Aluminum   $ 2.1505 kg        |         Cobalt   $ 33.420 kg        |         Copper   $ 8.2940 kg        |         Gallium   $ 222.80 kg        |         Gold   $ 61736.51 kg        |         Indium   $ 284.50 kg        |         Iridium   $ 144678.36 kg        |         Iron Ore   $ 0.1083 kg        |         Lead   $ 2.1718 kg        |         Lithium   $ 29.821 kg        |         Molybdenum   $ 58.750 kg        |         Neodymium   $ 82.608 kg        |         Nickel   $ 20.616 kg        |         Palladium   $ 40303.53 kg        |         Platinum   $ 30972.89 kg        |         Rhodium   $ 131818.06 kg        |         Ruthenium   $ 14950.10 kg        |         Silver   $ 778.87 kg        |         Steel Rebar   $ 0.5063 kg        |         Tellurium   $ 73.354 kg        |         Tin   $ 25.497 kg        |         Uranium   $ 128.42 kg        |         Zinc   $ 2.3825 kg        |         
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The SMR Industrial Alliance used their General Assembly last week to define a work plan for the rest of 2024, establishing eight working groups to deliver on their objectives. The SMR alliance, a collection of public and private actors with European Commission backing, aims to develop a European ecosystem for small nuclear modular reactors (SMRs) and advanced atomic modular reactors (AMRs).

These next-generation reactors have a power output of between 200 and 300 megawatts. They can be used for various applications, from generating electricity or heat for industrial or community applications to replacing coal-fired power plants. The alliance hopes the first projects will operate in the first half of the 2030s – maybe earlier – allowing the technology to contribute towards reducing Europe’s greenhouse gas emissions. These deployments would also contribute to the 50 gigawatts (GW) target of additional nuclear capacity by 2050, set by pro-nuclear EU Member States.

The alliance has 277 members, all based in Europe, divided into various working groups, according to the conclusions of the general assembly, which met on 29 – 30 May. Since the gathering, eight technical working groups (TWG) have now been chaired by European companies. These focus on a range of areas, from supply chains, to research and development (R&D), public commitments, skills, and waste management. The R&D, supply chain, skills, and financing working groups will start working in June. The others will begin their work in October.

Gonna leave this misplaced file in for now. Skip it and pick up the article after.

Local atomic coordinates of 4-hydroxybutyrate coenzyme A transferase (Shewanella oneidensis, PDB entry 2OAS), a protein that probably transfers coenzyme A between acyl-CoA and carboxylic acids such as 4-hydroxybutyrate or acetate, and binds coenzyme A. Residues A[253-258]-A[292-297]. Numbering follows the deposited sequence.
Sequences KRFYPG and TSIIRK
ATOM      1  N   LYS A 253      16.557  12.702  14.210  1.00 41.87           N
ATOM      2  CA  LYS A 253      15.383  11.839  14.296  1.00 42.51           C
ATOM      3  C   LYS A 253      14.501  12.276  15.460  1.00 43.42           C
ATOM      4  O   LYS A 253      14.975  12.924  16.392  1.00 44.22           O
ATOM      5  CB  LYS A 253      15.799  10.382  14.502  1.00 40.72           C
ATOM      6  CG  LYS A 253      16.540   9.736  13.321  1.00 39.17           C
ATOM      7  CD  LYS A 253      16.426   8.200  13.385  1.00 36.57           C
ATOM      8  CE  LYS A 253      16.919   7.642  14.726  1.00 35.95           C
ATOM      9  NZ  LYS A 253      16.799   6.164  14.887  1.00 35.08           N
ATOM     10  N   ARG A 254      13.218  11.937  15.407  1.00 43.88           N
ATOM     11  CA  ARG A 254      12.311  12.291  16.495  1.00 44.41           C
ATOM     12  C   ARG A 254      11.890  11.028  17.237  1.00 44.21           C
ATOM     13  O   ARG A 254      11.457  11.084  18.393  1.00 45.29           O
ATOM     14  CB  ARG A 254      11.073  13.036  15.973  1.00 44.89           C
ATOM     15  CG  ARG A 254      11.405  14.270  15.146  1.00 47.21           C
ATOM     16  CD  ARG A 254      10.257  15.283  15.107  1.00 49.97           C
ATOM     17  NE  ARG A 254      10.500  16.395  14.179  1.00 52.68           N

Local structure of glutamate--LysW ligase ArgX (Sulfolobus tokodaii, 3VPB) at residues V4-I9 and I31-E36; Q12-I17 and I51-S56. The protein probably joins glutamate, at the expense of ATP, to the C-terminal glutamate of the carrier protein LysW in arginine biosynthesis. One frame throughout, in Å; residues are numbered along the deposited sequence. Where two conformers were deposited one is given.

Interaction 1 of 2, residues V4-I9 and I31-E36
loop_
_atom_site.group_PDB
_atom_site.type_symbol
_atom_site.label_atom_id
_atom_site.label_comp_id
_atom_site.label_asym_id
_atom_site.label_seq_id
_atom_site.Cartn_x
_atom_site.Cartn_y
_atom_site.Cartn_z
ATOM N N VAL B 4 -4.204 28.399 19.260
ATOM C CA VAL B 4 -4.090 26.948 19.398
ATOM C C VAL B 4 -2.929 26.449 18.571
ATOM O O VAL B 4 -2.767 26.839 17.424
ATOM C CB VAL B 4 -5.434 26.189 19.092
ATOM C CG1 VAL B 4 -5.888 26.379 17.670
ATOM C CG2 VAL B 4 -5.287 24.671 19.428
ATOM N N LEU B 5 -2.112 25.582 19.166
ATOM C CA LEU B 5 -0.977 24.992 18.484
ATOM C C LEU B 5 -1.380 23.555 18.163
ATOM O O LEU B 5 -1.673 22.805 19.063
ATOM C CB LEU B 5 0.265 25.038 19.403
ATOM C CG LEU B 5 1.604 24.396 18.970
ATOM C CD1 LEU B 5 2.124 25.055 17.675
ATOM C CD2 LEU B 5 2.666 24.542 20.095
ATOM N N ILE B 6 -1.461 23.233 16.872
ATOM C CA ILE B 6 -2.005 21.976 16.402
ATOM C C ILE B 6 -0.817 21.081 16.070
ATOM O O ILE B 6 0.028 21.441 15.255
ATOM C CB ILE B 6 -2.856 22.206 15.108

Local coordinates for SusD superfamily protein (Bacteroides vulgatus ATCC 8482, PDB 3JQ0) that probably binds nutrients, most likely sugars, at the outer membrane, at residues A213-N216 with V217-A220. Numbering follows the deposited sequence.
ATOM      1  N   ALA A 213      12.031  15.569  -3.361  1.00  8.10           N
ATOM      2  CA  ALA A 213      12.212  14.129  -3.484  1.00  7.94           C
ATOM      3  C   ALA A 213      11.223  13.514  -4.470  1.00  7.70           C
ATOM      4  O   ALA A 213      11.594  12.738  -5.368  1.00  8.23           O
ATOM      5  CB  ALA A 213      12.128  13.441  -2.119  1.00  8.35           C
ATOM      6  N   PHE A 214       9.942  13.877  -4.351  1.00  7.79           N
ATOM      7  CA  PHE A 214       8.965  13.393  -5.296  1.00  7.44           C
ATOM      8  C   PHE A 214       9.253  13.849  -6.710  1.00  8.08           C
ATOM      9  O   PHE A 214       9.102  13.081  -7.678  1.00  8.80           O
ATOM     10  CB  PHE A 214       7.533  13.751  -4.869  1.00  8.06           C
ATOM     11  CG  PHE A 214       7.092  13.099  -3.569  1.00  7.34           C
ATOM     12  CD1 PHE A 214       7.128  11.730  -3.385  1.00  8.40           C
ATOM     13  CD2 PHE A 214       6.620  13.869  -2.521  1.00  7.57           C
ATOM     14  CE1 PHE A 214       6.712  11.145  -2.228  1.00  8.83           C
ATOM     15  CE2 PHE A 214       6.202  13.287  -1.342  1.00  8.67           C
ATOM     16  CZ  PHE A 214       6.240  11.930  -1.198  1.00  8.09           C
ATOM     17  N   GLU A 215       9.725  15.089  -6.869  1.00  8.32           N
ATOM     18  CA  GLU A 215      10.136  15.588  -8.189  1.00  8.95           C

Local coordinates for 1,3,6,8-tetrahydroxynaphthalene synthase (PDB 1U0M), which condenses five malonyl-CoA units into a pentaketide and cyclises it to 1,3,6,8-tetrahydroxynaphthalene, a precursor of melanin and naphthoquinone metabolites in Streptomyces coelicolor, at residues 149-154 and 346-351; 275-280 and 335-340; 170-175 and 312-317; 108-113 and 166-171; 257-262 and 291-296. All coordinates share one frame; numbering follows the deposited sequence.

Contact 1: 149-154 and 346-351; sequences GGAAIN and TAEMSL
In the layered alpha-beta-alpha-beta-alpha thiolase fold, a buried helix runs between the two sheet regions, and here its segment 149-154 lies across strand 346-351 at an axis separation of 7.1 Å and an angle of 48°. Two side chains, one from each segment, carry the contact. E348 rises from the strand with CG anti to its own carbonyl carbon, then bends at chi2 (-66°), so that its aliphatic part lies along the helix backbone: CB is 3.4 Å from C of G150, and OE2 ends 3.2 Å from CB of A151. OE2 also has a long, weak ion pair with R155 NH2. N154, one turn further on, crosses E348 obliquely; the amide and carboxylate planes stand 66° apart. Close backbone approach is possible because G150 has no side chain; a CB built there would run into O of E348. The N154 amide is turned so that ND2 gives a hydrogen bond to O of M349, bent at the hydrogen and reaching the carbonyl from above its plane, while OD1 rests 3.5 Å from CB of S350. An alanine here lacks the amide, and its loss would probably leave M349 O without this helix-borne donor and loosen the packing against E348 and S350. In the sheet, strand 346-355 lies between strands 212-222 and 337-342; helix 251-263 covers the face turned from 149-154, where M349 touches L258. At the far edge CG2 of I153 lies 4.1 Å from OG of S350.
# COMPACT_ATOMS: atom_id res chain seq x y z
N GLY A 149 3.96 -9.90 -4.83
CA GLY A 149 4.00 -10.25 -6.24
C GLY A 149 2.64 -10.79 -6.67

“The next important step is to define a technological roadmap ready for the end of the year,” Andrei Goicea, policy director at Nuclear Europe, European nuclear association and member of the alliance’s steering committee, told Euractiv. Currently, 24 different SMR designs are listed: 14 of which are AMRs and 14 of which are not.

The main objective is to produce a general action plan for the first quarter of 2025, structured around ten tasks; including objectives to be achieved, activities to be carried out, and products to be delivered. “For the moment, the work to be carried out is not yet completely defined,” NuclearEurope Director General Yves Desbazeille explained.

At the same time, the chairman of the Sustainable Nuclear Energy Technology Platform (SNETP), Bernard Salha, also a member of the alliance’s steering committee, announced that each project selected for support will potentially be able to participate in an important project of common European interest. This mechanism allows participants to bypass some EU State Aid rules. In the meantime, the first meeting of the governing board, made up of EU member states and the European Nuclear Safety Regulators Group, will take place in early July, concludes Yves Desbazeille.